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Saarnio K.,Finnish Meteorological Institute | Frey A.,Finnish Meteorological Institute | Niemi J.V.,Helsinki Region Environmental Services Authority HSY | Niemi J.V.,University of Helsinki | And 10 more authors.
Journal of Aerosol Science | Year: 2014

Globally more than a quarter of the total primary energy supply is based on coal combustion. The emissions of coal-fired power plants (CFPPs) are regulated in many industrialized countries and therefore power plants use cleaning techniques to minimize emissions such as sulfur dioxide (SO2) and particles. In this study, the particulate emissions from coal combustion were investigated at a CFPP (506MW) used for combined heat and power production in Helsinki, Finland. Fine particle samples (PM1) were collected after electrostatic precipitator before the desulfurization plant (DSP), including flue gas desulfurization unit (FGD) and baghouse filters, and simultaneously in the smokestack to study the influence of DSP to particulate mass and chemistry. The DSP removed over 97% of particle mass in flue gas. Trace metals were removed efficiently but contribution of some ionic compounds increased in the FGD process. The particle properties were studied in more detail in the smokestack including particle size distribution measurements and size-segregating sampling to study chemical composition and morphology of particles. The particulate emissions from the CFPP were relatively small, consisting mainly of products and reagents of the FGD process (e.g., CaSO4, NaCl) and partly of the primary emissions from the coal combustion (e.g., mineral ash and reaction products of gas phase components). The maximum in particle volume was detected at 0.68μm. PM1 contributed on average 62 ± 5% to PM10 mass. Besides particulate matter, also the gas-phase emission of mercury was studied because coal combustion is one of the major sources of mercury found in the environment. The mercury emissions were within the proposed limits in the EU. © 2014 Elsevier Ltd. Source


Happonen M.,Tampere University of Technology | Myllari F.,Tampere University of Technology | Karjalainen P.,Tampere University of Technology | Frey A.,Finnish Meteorological Institute | And 9 more authors.
Environmental Science and Technology | Year: 2013

Heavy fuel oil (HFO) is a commonly used fuel in industrial heating and power generation and for large marine vessels. In this study, the fine particle emissions of a 47 MW oil-fired boiler were studied at 30 MW power and with three different fuels. The studied fuels were HFO, water emulsion of HFO, and water emulsion of HFO mixed with light fuel oil (LFO). With all the fuels, the boiler emitted considerable amounts of particles smaller than 200 nm in diameter. Further, these small particles were quite hygroscopic even as fresh and, in the case of HFO+LFO emulsion, the hygroscopic growth of the particles was dependent on particle size. The use of emulsions and the addition of LFO to the fuel had a reducing effect on the hygroscopic growth of particles. The use of emulsions lowered the sulfate content of the smallest particles but did not affect significantly the sulfate content of particles larger than 42 nm and, further, the addition of LFO considerably increased the black carbon content of particulate matter. The results indicate that even the fine particles emitted from HFO based combustion can have a significant effect on cloud formation, visibility, and air quality. © 2013 American Chemical Society. Source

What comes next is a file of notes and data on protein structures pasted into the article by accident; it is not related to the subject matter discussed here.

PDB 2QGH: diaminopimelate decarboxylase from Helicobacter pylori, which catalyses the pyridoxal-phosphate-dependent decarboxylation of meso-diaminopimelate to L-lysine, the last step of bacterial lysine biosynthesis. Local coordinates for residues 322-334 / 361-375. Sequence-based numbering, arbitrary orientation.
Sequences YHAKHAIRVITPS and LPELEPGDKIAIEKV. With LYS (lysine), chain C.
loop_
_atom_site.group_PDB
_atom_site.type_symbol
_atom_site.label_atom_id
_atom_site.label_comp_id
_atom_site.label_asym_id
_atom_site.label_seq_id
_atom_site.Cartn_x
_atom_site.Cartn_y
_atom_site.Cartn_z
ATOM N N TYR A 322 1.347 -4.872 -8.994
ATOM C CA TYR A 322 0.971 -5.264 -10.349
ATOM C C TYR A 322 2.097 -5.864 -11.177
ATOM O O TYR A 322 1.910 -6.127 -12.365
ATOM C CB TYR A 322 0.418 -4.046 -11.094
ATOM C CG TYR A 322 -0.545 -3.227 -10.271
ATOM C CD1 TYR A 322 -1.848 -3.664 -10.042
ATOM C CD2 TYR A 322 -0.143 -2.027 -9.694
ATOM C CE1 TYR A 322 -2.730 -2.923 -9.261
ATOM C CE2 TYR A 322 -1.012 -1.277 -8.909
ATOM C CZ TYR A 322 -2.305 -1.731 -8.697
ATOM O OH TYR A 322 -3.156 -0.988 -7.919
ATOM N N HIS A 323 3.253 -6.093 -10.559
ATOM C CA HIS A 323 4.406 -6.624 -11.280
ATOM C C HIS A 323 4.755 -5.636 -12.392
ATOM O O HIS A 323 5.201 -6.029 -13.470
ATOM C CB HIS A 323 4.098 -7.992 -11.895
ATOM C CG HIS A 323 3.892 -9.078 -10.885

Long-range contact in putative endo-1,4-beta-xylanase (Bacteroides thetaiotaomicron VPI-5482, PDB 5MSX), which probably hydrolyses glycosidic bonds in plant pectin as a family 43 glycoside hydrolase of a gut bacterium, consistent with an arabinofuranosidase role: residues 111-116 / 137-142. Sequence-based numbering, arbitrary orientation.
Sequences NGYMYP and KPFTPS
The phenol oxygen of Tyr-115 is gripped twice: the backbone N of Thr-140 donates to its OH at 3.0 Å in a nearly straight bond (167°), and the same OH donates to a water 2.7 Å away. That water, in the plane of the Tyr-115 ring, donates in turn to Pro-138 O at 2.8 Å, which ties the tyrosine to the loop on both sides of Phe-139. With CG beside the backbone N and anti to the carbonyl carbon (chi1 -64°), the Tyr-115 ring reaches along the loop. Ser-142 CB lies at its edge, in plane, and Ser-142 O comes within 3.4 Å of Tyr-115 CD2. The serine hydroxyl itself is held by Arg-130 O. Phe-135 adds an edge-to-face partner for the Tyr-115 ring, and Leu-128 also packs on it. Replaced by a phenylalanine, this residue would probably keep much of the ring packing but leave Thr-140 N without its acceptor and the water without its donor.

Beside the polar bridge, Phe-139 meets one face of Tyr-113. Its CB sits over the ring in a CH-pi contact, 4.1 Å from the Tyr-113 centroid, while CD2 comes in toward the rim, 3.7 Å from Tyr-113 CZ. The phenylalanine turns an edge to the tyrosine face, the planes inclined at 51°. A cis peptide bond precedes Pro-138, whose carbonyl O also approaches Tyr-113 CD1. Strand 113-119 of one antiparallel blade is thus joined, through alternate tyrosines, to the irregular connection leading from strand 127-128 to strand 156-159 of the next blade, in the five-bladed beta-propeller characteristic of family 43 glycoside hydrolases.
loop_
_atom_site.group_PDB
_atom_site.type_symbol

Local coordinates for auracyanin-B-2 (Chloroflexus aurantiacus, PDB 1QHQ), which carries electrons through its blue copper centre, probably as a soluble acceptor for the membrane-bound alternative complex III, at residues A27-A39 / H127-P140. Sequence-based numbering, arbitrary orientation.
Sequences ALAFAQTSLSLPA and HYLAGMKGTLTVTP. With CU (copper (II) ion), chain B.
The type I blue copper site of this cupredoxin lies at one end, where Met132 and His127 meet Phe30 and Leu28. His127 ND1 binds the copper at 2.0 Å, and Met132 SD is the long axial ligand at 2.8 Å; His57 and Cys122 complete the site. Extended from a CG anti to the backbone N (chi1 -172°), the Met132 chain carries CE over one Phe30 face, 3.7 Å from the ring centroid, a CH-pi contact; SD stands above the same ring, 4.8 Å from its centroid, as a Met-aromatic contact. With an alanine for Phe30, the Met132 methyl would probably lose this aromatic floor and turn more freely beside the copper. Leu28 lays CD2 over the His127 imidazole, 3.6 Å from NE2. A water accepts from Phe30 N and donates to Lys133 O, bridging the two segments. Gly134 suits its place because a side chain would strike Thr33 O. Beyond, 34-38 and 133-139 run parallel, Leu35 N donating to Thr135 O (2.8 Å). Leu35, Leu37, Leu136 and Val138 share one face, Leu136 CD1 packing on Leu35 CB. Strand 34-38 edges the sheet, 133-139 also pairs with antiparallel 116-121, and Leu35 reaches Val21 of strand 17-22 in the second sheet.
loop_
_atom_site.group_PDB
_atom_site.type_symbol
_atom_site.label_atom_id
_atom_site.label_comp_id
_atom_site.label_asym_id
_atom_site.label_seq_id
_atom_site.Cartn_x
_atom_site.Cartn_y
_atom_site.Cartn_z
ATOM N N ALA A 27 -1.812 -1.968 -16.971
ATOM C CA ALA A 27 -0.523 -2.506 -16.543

Frey A.K.,Finnish Meteorological Institute | Saarnio K.,Finnish Meteorological Institute | Lamberg H.,University of Eastern Finland | Myllari F.,Tampere University of Technology | And 16 more authors.
Environmental Science and Technology | Year: 2014

Particle emissions affect radiative forcing in the atmosphere. Therefore, it is essential to know the physical and chemical characteristics of them. This work studied the chemical, physical, and optical characteristics of particle emissions from small-scale wood combustion, coal combustion of a heating and power plant, as well as heavy and light fuel oil combustion at a district heating station. Fine particle (PM1) emissions were the highest in wood combustion with a high fraction of absorbing material. The emissions were lowest from coal combustion mostly because of efficient cleaning techniques used at the power plant. The chemical composition of aerosols from coal and oil combustion included mostly ions and trace elements with a rather low fraction of absorbing material. The single scattering albedo and aerosol forcing efficiency showed that primary particles emitted from wood combustion and some cases of oil combustion would have a clear climate warming effect even over dark earth surfaces. Instead, coal combustion particle emissions had a cooling effect. Secondary processes in the atmosphere will further change the radiative properties of these emissions but are not considered in this study. © 2013 American Chemical Society. Source

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